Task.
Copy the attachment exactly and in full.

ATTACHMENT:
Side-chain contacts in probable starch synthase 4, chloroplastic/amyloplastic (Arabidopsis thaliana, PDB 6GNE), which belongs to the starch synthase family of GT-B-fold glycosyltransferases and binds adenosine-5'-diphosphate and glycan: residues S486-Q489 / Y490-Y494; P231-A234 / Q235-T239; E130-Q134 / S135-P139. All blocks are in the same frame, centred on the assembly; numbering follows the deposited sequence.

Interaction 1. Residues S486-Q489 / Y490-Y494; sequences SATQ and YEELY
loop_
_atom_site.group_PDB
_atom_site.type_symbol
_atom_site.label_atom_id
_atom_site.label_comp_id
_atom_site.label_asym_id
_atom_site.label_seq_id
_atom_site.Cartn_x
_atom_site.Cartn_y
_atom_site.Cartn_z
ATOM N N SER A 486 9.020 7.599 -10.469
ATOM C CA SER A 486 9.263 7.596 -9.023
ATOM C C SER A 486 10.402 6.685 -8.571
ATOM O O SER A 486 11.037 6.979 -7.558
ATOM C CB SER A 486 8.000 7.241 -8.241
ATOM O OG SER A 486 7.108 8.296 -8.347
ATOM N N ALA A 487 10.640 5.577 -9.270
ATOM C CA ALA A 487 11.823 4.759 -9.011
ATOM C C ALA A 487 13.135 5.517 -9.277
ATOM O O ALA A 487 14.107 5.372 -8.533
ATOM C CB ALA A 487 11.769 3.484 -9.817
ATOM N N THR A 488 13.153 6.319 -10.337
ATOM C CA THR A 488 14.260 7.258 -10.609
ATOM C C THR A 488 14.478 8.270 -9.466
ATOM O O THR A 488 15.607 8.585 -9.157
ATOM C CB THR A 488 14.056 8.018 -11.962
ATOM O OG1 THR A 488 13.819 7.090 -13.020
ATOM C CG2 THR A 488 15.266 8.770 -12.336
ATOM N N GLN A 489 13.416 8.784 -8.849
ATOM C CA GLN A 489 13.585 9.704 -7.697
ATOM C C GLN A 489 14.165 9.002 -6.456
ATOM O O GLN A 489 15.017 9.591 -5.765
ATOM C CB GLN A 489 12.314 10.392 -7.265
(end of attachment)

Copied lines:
Side-chain contacts in probable starch synthase 4, chloroplastic/amyloplastic (Arabidopsis thaliana, PDB 6GNE), which belongs to the starch synthase family of GT-B-fold glycosyltransferases and binds adenosine-5'-diphosphate and glycan: residues S486-Q489 / Y490-Y494; P231-A234 / Q235-T239; E130-Q134 / S135-P139. All blocks are in the same frame, centred on the assembly; numbering follows the deposited sequence.

Interaction 1. Residues S486-Q489 / Y490-Y494; sequences SATQ and YEELY
loop_
_atom_site.group_PDB
_atom_site.type_symbol
_atom_site.label_atom_id
_atom_site.label_comp_id
_atom_site.label_asym_id
_atom_site.label_seq_id
_atom_site.Cartn_x
_atom_site.Cartn_y
_atom_site.Cartn_z
ATOM N N SER A 486 9.020 7.599 -10.469
ATOM C CA SER A 486 9.263 7.596 -9.023
ATOM C C SER A 486 10.402 6.685 -8.571
ATOM O O SER A 486 11.037 6.979 -7.558
ATOM C CB SER A 486 8.000 7.241 -8.241
ATOM O OG SER A 486 7.108 8.296 -8.347
ATOM N N ALA A 487 10.640 5.577 -9.270
ATOM C CA ALA A 487 11.823 4.759 -9.011
ATOM C C ALA A 487 13.135 5.517 -9.277
ATOM O O ALA A 487 14.107 5.372 -8.533
ATOM C CB ALA A 487 11.769 3.484 -9.817
ATOM N N THR A 488 13.153 6.319 -10.337
ATOM C CA THR A 488 14.260 7.258 -10.609
ATOM C C THR A 488 14.478 8.270 -9.466
ATOM O O THR A 488 15.607 8.585 -9.157
ATOM C CB THR A 488 14.056 8.018 -11.962
ATOM O OG1 THR A 488 13.819 7.090 -13.020
ATOM C CG2 THR A 488 15.266 8.770 -12.336
ATOM N N GLN A 489 13.416 8.784 -8.849
ATOM C CA GLN A 489 13.585 9.704 -7.697
ATOM C C GLN A 489 14.165 9.002 -6.456
ATOM O O GLN A 489 15.017 9.591 -5.765
ATOM C CB GLN A 489 12.314 10.392 -7.265